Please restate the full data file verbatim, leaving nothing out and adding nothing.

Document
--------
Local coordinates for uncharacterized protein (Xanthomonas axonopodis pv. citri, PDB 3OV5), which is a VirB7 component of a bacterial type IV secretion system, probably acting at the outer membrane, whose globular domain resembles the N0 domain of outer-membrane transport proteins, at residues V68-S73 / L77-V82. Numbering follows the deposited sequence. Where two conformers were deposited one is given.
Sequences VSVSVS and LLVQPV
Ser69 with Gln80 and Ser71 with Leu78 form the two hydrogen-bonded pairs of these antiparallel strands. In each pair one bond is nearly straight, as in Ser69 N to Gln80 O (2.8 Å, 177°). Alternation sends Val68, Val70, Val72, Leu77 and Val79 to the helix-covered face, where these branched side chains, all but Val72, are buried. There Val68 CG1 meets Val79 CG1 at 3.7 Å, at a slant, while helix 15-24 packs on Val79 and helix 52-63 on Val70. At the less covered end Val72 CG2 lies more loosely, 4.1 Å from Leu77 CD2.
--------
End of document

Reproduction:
Local coordinates for uncharacterized protein (Xanthomonas axonopodis pv. citri, PDB 3OV5), which is a VirB7 component of a bacterial type IV secretion system, probably acting at the outer membrane, whose globular domain resembles the N0 domain of outer-membrane transport proteins, at residues V68-S73 / L77-V82. Numbering follows the deposited sequence. Where two conformers were deposited one is given.
Sequences VSVSVS and LLVQPV
Ser69 with Gln80 and Ser71 with Leu78 form the two hydrogen-bonded pairs of these antiparallel strands. In each pair one bond is nearly straight, as in Ser69 N to Gln80 O (2.8 Å, 177°). Alternation sends Val68, Val70, Val72, Leu77 and Val79 to the helix-covered face, where these branched side chains, all but Val72, are buried. There Val68 CG1 meets Val79 CG1 at 3.7 Å, at a slant, while helix 15-24 packs on Val79 and helix 52-63 on Val70. At the less covered end Val72 CG2 lies more loosely, 4.1 Å from Leu77 CD2.